Journalists from seven news organizations were sued for libel and cyber libel by a cabinet secretary and a close associate of President Rodrigo Duterte in what media advocates described as a weaponization of the law to silence government critics.
Energy Secretary Alfonso Cusi and businessman Dennis Uy sought hundreds of millions of pesos in damages saying the journalists accused them of graft, when in fact, the media was citing a court document that made the allegation. Still, they said the reports were "malicious, defamatory and injurious” to their reputation.
At the center of the complaint is Uy's acquisition of a controlling stake in the Malampaya gas field, one of the main electricity sources of Luzon Island. It's the latest in the Davao-based tycoons many acqusitions that include telecom, shipping, schools, fastfood and schools.
The libel suits are a manifestation of the culture of impunity in the country where laws and policies are “weaponized” to force media to submit to authority, University of the Philippines journalism professor Danilo Arao said.
“This sends a chilling effect on many journalists who would be forced to toe the line because of the threat of a libel suit,” he added.
The National Union of Journalists of the Philippines said: “For Secretary Cusi to say in his complaint that the journalists ‘accused [him] of graft’ is a total misunderstanding… The journalists did not accuse him; the complainants did."
What constitutes libel?
While it is a case commonly filed against journalists, any person who publicly and maliciously imputes a crime, vice, or defect on someone with the intent to dishonor or discredit can be charged with libel, according to the Revised Penal Code.
But it doesn’t necessarily mean that anyone who said or wrote something bad about another person can be convicted of libel. Under criminal law, it must be proven that the imputation is defamatory, which means there is an intent to dishonor or discredit another person, and malicious, or is motivated by ill-will and is meant to destroy or cause harm.
Aside from being defamatory and malicious, the imputation must also be made publicly by means of printing, writing, or even theatrical exhibition to be considered libelous. The subjects of the statements should also be identified, either by direct mention of the name, descriptions, or likeness.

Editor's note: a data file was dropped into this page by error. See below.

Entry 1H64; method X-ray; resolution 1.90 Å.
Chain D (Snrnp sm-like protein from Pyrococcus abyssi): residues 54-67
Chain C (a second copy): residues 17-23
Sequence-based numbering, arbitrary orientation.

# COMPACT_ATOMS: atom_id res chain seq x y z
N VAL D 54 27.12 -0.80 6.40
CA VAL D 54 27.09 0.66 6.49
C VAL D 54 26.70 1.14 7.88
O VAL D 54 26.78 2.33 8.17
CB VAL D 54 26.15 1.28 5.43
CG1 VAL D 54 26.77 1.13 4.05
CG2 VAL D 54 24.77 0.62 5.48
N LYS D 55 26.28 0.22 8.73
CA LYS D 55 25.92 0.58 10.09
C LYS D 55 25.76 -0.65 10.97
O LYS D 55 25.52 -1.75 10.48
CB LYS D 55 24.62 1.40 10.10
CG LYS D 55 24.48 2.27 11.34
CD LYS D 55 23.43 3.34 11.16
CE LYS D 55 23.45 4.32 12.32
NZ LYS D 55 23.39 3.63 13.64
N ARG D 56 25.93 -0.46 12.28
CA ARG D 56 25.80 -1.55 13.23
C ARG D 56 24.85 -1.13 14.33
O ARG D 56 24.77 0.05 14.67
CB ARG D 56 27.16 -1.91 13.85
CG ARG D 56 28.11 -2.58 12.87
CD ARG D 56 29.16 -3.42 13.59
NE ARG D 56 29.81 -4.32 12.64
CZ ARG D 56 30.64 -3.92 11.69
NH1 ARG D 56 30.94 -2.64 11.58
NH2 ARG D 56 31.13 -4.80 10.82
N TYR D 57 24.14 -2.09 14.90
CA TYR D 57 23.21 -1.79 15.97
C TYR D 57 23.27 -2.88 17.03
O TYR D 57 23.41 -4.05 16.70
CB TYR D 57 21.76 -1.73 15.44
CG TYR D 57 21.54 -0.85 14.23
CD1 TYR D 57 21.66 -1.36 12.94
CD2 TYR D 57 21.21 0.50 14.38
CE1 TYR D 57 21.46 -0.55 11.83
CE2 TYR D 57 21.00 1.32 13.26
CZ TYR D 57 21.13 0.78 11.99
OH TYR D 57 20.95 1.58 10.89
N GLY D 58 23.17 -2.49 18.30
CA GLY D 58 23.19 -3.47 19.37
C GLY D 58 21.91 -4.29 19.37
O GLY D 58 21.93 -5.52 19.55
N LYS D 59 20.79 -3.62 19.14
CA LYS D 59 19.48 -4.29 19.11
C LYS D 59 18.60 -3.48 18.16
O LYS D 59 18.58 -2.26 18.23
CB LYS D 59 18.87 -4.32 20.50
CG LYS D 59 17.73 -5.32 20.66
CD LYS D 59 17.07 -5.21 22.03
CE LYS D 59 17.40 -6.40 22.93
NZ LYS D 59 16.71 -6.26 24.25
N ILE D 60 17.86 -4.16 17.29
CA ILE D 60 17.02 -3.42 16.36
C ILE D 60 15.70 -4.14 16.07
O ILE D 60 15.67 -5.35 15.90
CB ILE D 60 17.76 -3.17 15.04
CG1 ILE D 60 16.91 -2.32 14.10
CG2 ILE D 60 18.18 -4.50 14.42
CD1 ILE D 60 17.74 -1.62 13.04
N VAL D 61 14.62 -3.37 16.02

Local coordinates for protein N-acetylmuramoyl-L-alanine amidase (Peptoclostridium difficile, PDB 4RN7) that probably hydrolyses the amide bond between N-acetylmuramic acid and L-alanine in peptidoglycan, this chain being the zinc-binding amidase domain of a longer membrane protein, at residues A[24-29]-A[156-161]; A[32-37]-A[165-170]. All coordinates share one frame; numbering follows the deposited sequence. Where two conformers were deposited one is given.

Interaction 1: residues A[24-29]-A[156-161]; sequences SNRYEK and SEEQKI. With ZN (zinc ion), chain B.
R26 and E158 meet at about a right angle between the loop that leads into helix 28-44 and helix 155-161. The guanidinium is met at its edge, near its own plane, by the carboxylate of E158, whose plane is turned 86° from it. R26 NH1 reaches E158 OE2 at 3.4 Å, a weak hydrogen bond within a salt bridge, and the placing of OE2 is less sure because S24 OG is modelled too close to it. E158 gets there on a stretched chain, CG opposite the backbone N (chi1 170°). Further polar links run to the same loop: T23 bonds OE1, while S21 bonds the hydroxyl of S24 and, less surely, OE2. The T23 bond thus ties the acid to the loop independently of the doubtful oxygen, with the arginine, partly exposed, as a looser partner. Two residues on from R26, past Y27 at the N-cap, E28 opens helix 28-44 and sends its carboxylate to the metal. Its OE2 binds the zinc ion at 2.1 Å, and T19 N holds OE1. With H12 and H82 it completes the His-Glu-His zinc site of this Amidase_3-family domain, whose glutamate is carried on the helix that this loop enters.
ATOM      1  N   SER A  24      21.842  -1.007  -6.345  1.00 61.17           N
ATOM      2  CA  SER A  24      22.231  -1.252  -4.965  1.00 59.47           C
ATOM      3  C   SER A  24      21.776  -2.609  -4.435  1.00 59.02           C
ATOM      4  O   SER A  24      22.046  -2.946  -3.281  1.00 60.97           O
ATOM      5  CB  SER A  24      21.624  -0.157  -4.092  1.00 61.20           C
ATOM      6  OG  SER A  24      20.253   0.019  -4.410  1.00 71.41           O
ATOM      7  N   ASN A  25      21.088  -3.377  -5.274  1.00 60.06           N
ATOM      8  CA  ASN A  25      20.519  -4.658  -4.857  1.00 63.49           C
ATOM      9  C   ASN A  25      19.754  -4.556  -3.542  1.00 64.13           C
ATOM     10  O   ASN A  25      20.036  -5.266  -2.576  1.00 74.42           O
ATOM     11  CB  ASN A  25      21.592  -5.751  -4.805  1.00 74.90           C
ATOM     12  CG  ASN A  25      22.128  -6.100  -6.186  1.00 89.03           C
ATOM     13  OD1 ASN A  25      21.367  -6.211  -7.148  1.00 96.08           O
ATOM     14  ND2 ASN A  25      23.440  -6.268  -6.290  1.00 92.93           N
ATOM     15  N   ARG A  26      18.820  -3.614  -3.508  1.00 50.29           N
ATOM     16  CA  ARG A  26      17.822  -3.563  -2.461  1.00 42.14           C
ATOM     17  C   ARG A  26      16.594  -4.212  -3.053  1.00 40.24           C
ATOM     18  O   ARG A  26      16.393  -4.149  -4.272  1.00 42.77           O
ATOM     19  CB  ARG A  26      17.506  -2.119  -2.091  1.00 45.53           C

The Revised Penal Code, however, states that a defamatory imputation cannot be considered malicious if it’s part of a “fair and true report” of any judicial or legislative proceeding made in good faith and free from any comment or remark.
Although Cusi and Uy were named in the allegedly libelous news reports, the stories were based on the statements of the petitioners who sued the two officials for graft, Arao said. The supposedly malicious claims didn’t come from the journalists themselves.
“It's really a fair coverage, if you're asking me. Because malicious intent would have to be proven in the sense that the news media organization, let's say, sparked a destabilization machinery directed against Cusi et al. But that would be very, very hard to prove,” he added.
How does libel create a ‘chilling effect’
While filing a libel case is a legal remedy for individuals whose reputations were damaged by malicious claims, it becomes dangerous when it is used to harass or cripple journalists and news organizations, Arao said.
“The act of filing by itself is already harassment regardless of the decision of the court whether it's for acquittal or dismissal,” he said.
“It has something to do with journalists being wary about filing stories that may ruffle some administration feathers,” he added.
One concrete form of harassment that journalists facing libel may experience is when the case was filed in an area far from their workplace, Arao said.
“If the journalist is based in Manila, [the petitioners] would file it in a faraway place so that it would be a bit of a hassle for many journalists to fly to another area just so they can appear in court,” he added.
In some cases, journalists would also have to shoulder the lawyer’s fees and other expenses during a trial for libel, which Arao said could cause additional stress.
“It has all to do with the proverbial sword of Damocles hanging over the heads of journalists,” he said. “Sometimes, the weaponization is more subconscious rather than the physical inconvenience.”
What happens when journalists are no longer able to do their job properly due to the threat of libel? “The government’s mistakes would go unnoticed, their abuses unexposed, and their wrongdoings uncorrected,” the Supreme Court said.
How to prevent libel from being abused?
For the longest time, press freedom advocates and even lawmakers have been pushing to decriminalize libel so that it can’t be used to muzzle journalists who speak truth to power. It’s the practical way to prevent libel from being abused, according to Arao.
Currently, libel carries a penalty of up to six years in prison and a fine ranging from P200 to P6,000.
“The bottomline here is that we cannot afford the current situation where libel would be penalized by imprisonment,” he said.
“When you decriminalize, you have to just pay for moral and exemplary damages. In other words, you only need to pay the aggrieved party for the damage that you've done,” he added.
Another, more radical approach is to abolish libel from the Revised Penal Code, Arao said, removing it from the list of criminal acts punishable under the law.
But whether libel is decriminalized or scrapped altogether, “the bottomline is that we cannot afford the continuation of the state of affairs,” Arao said.
“The chilling effect has been felt through the years, so the appropriate legal reforms should be done,” he added.
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